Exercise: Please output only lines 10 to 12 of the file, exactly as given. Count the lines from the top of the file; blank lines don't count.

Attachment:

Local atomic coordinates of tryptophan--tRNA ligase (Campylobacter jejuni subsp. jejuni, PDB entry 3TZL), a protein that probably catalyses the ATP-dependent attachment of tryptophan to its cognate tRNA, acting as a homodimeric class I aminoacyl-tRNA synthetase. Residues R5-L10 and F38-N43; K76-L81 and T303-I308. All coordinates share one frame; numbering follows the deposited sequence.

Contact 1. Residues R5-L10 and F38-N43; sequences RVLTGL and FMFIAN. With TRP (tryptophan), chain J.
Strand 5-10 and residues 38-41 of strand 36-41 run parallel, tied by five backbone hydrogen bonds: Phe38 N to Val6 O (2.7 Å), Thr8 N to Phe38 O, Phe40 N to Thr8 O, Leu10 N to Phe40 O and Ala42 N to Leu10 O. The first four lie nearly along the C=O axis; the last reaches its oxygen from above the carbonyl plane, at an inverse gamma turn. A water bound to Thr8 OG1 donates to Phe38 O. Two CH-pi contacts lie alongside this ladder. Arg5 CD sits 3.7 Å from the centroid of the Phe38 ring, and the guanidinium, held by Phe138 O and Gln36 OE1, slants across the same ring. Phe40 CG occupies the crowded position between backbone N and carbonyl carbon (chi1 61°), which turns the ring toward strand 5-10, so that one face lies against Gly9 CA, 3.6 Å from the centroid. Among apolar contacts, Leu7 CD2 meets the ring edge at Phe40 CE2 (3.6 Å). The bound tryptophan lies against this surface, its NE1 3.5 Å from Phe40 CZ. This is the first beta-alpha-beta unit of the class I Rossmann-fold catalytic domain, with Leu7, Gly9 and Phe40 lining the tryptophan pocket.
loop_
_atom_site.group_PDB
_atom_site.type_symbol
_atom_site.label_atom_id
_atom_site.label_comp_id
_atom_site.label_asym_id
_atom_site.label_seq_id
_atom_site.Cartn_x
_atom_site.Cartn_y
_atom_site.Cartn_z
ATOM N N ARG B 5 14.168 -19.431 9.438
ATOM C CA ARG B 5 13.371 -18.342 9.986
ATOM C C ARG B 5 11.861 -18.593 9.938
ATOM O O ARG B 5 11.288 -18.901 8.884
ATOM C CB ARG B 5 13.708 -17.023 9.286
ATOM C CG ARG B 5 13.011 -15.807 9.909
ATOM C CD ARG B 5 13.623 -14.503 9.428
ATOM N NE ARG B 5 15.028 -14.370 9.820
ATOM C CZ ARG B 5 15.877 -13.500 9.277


_atom_site.label_seq_id
_atom_site.Cartn_x
_atom_site.Cartn_y